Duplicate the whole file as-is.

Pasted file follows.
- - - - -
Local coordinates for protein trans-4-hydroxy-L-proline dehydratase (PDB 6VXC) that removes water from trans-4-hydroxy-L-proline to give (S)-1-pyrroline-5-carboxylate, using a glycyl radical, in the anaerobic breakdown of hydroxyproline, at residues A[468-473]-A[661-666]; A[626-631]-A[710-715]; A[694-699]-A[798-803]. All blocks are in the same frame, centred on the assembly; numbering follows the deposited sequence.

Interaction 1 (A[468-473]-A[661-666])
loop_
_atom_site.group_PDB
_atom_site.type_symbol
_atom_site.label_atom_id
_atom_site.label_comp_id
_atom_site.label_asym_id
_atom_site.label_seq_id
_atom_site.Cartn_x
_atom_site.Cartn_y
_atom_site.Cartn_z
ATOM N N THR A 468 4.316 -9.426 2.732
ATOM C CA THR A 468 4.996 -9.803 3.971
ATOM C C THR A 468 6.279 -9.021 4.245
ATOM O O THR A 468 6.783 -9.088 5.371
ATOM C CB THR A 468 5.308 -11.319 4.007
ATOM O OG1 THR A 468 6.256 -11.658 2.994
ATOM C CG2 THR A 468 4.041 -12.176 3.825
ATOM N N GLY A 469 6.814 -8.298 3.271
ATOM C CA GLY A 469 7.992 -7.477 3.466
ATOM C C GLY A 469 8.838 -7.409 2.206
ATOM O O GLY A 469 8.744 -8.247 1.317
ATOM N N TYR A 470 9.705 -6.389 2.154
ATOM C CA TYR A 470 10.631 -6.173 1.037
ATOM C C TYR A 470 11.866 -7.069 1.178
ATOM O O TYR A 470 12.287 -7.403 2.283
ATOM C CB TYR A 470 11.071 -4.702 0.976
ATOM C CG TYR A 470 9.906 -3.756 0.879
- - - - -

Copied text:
Local coordinates for protein trans-4-hydroxy-L-proline dehydratase (PDB 6VXC) that removes water from trans-4-hydroxy-L-proline to give (S)-1-pyrroline-5-carboxylate, using a glycyl radical, in the anaerobic breakdown of hydroxyproline, at residues A[468-473]-A[661-666]; A[626-631]-A[710-715]; A[694-699]-A[798-803]. All blocks are in the same frame, centred on the assembly; numbering follows the deposited sequence.

Interaction 1 (A[468-473]-A[661-666])
loop_
_atom_site.group_PDB
_atom_site.type_symbol
_atom_site.label_atom_id
_atom_site.label_comp_id
_atom_site.label_asym_id
_atom_site.label_seq_id
_atom_site.Cartn_x
_atom_site.Cartn_y
_atom_site.Cartn_z
ATOM N N THR A 468 4.316 -9.426 2.732
ATOM C CA THR A 468 4.996 -9.803 3.971
ATOM C C THR A 468 6.279 -9.021 4.245
ATOM O O THR A 468 6.783 -9.088 5.371
ATOM C CB THR A 468 5.308 -11.319 4.007
ATOM O OG1 THR A 468 6.256 -11.658 2.994
ATOM C CG2 THR A 468 4.041 -12.176 3.825
ATOM N N GLY A 469 6.814 -8.298 3.271
ATOM C CA GLY A 469 7.992 -7.477 3.466
ATOM C C GLY A 469 8.838 -7.409 2.206
ATOM O O GLY A 469 8.744 -8.247 1.317
ATOM N N TYR A 470 9.705 -6.389 2.154
ATOM C CA TYR A 470 10.631 -6.173 1.037
ATOM C C TYR A 470 11.866 -7.069 1.178
ATOM O O TYR A 470 12.287 -7.403 2.283
ATOM C CB TYR A 470 11.071 -4.702 0.976
ATOM C CG TYR A 470 9.906 -3.756 0.879